"Una formica è nello zucchero."

Translation:An ant is in the sugar.

October 17, 2013



What about : "there is an ant in the sugar"? Could it be a possible translation as well?

March 7, 2014


it should be accepted as it means the same and it sounds much more natural than the original solution

April 26, 2014


I agee, I also chose this as a translation because "an ant is in the sugar" just doesn't sound right. No native speaker would ever say it like that.

May 27, 2014


But "there is an ant in the sugar" is not what it says. I may have similar meaning but in Italian that sentence is different.

Just as you could say either "there is an ant in the sugar" or "an ant is in the sugar" in English, you could say "una formica è nello zucchero" or whatever the Italian translation of the second is.

To accept both answers would be false teaching, and will confuse the learner.

August 8, 2014


You CAN say "I know not" too, and you would be understood. That doesn't make it right.

January 22, 2019


Not without the word for "there"

March 16, 2014


Why not? I mean I'm not a native English speaker and I was always taught that "An ant is in the sugar" doesn't sound good and we are supposed to say there is an...Is that not so? Or if it is so shouldn't we use what is more correct instead of word by word translation?

For example in the German idioms lesson it accepted both the word by word translation and the English equivalent of the idiom which wasn't very similar. Like word by word it means one hand washes the other, but the equivalent idiom is You scratch my back I'll scratch yours.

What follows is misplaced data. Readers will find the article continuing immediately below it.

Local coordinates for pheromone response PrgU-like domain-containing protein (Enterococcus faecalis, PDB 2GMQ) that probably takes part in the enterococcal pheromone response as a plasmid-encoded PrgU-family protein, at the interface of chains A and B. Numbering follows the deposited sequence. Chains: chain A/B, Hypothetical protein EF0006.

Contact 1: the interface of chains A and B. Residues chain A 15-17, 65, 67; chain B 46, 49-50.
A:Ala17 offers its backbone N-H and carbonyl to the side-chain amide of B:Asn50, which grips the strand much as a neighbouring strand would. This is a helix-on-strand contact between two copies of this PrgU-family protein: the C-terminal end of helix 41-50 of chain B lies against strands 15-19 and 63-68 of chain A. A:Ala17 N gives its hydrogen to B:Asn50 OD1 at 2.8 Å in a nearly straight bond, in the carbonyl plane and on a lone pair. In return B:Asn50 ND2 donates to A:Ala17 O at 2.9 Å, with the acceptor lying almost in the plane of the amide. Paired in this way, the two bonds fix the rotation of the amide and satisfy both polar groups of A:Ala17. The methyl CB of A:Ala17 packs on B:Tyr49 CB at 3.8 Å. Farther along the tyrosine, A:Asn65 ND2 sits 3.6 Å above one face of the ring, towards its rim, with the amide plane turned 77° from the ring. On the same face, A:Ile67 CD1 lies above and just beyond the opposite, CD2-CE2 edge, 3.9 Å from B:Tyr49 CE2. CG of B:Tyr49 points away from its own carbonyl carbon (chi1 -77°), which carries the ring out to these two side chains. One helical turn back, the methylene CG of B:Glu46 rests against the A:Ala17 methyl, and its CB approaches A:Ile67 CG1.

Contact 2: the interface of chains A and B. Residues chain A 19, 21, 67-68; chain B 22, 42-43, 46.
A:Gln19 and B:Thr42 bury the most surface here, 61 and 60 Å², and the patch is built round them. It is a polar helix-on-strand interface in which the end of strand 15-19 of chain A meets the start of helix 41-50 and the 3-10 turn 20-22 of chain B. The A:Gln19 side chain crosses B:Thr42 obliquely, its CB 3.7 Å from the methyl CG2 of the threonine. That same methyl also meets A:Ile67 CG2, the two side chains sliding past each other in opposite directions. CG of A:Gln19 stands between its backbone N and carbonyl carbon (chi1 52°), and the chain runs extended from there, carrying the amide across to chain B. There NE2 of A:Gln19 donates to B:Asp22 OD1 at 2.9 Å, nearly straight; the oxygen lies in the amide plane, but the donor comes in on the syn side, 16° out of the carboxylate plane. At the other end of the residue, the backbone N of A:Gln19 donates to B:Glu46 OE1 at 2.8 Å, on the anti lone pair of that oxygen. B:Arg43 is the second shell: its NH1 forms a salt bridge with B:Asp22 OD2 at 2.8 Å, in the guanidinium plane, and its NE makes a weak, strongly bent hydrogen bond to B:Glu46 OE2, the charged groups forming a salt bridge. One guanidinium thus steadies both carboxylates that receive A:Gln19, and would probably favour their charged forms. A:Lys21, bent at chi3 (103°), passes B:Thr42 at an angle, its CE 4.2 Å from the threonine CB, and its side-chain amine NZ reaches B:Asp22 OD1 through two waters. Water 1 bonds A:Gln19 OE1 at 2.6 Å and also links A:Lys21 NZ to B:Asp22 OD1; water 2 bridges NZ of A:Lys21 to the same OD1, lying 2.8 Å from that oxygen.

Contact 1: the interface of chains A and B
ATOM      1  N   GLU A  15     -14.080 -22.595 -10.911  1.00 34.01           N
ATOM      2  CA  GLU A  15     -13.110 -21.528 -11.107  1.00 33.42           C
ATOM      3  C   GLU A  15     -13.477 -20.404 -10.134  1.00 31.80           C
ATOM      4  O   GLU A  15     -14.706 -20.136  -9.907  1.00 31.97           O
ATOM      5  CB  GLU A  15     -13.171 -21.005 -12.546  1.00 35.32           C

March 30, 2014


Well in English, yes, it still makes sense without "there". I was meaning in the Italian sentence given "there" was not in the sentence, so it shouldn't be in the translation.

March 30, 2014


Although you are probably right, I just checked and Italian has an equivalent for there is. italian.about.com says: C’è (from ci è) and ci sono correspond to the English there is and there are. They state the existence or presence of something or someone.

March 31, 2014


That is how a native english speeker would say

August 8, 2018


Translation of formica could be beaver, but it won't take "The beaver is in the sugar!" I personally think it's more interesting that way.

October 17, 2013


"Formica" doesn't mean "beaver". Apparently that comes from a computer confused by the fact that "eager beaver" in English is "formica operosa" in Italian. http://www.wordreference.com/enit/beaver

October 17, 2013


Ah, thank you!

October 17, 2013


Why nello not nel?

December 21, 2013


It might be nello because it's a contraction of in and lo and not in and il. As far as I understand it, in+il= nel, in+lo=nello

January 3, 2014


Because the sugar is "lo zucchero" and "in" is "nel" so we say "nello"

March 11, 2014


'nello' can be used with a word 'zucchero'. So it depends on word?

February 7, 2014


Exactly. It depends on what the definite article is. Lo, which is used before words that start with a z or an s+consenent, becomes nello, while il becomes nel

February 14, 2014


When do you use "nello" instead of "nel"?

August 6, 2018


in the sugar is an ant? there is an ant in the sugar? Can you ive the wright translation , per favore?

August 21, 2018
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